Jan. 31, 2018
Students interested in pursuing a master’s degree in social work from Wilfrid Laurier University have a new program format to consider.
In spring 2018, Laurier’s Lyle S. Hallman Faculty of Social Work will offer its prestigious Master of Social Work (MSW) degree in a fully online format. The MSW is one of Laurier’s signature programs, and has a longstanding reputation for specializing in critically reflexive clinical and community practice. The online program, the only one of its kind in Canada, offers an advanced standing degree stream for those with a Bachelor of Social Work (BSW) and a traditional MSW program (for those without a BSW). Both programs are offered part-time, allowing students to balance their studies with work or family commitments.
“As social work education encompasses more technology-enabled learning, it is important that our programs incorporate these advances without sacrificing quality,” says Dawn Buzza, interim dean of Social Work. “Our online MSW programs will be distinguished by their interactive and engaging pedagogies that ensure Laurier continues to provide innovative and professional social work education.”
The MSW: Advanced Standing degree includes core courses in family social work and reflexive practice, and requires students to complete 546 hours of supervised field experience. The program can be completed in 16 months.
Students in the traditional MSW program will be introduced to ethical thought and reflexive practice, basic tenets of social work, and research and evaluation skills. The program can be completed in 32 months and requires two field placements.
Both programs have received accreditation from the Canadian Association for Social Work Education (CASWE).
Buzza, along with faculty colleagues Professor Lea Caragata and Associate Professor Ginette Lafrenière, led the development of the new online programs. The team worked in unison with an instructional design specialist from Laurier Teaching and Learning to adapt course content for a fully online learning experience.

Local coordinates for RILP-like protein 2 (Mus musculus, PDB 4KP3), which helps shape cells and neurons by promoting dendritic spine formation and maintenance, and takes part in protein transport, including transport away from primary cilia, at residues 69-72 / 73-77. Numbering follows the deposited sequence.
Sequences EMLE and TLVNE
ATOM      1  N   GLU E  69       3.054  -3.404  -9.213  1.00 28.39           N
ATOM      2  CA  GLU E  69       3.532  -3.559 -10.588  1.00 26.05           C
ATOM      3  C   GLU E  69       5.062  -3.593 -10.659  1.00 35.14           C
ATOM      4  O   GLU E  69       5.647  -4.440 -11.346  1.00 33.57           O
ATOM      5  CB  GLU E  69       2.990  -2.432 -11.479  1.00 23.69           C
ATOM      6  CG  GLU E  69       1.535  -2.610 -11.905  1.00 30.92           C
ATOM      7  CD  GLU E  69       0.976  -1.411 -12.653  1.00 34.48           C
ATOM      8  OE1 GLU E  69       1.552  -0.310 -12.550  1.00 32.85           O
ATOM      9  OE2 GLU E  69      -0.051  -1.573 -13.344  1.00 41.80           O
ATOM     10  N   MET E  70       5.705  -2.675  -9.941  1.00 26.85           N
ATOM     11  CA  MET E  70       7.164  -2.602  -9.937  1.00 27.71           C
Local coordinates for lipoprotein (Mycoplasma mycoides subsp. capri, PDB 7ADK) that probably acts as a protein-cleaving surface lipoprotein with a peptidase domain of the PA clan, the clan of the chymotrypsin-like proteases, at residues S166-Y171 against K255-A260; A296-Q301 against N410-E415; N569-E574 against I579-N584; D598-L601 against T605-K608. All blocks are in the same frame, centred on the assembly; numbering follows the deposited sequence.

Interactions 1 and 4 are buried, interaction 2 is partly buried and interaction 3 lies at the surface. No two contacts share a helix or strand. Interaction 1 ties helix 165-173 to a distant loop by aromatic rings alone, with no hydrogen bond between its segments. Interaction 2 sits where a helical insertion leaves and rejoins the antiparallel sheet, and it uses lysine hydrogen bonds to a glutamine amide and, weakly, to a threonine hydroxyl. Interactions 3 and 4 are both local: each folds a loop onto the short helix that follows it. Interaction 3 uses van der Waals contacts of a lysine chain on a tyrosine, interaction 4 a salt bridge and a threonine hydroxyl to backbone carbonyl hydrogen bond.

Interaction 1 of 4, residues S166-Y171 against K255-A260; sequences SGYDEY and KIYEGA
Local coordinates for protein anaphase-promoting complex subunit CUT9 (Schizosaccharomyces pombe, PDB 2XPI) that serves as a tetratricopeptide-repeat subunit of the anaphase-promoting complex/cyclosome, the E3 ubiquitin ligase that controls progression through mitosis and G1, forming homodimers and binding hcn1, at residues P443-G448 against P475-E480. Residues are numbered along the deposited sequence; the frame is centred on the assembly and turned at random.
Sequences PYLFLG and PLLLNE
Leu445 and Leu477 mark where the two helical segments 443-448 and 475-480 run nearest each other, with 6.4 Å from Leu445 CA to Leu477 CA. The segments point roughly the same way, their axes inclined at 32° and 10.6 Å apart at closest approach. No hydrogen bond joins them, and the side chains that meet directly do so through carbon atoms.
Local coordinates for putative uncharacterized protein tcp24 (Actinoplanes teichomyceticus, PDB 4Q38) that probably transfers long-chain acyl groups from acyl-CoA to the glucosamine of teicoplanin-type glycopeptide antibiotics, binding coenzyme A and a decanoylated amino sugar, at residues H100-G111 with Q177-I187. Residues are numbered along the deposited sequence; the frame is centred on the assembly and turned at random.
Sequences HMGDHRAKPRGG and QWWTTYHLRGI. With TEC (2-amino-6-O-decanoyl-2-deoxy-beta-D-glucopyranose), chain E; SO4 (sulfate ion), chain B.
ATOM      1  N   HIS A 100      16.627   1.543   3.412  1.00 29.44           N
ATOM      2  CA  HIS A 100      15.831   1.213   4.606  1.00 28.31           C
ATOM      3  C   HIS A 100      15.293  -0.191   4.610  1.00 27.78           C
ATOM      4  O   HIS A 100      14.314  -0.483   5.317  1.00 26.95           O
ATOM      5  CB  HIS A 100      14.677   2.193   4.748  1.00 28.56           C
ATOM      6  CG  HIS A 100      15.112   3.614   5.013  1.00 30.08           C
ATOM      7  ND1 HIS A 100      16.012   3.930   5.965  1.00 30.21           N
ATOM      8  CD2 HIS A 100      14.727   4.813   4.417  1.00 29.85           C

“The online MSW programs bridge social work theory and practice, utilizing new technologies while maintaining the best elements of the high-impact teaching practices usually associated with in-class instruction,” says Caragata. “We are excited to be leaders in this new model of MSW program delivery.”
Students will use Laurier’s online learning environment, MyLearningSpace, to access course materials, participate in discussion boards, submit assignments, and complete examinations.
Lafrenière, who is also the director of the Manulife Centre for Community Health Research, expects graduates from the online MSW program to be as sought after across the social work profession as those completing the in-class program.
“Our online learners will reflect and enhance Laurier’s established reputation in social work education,” says Lafrenière. “We look forward to welcoming our online learners to the Laurier community from wherever they are.”
More information on Laurier’s online MSW programs, including application details, is available at online.wlu.ca.
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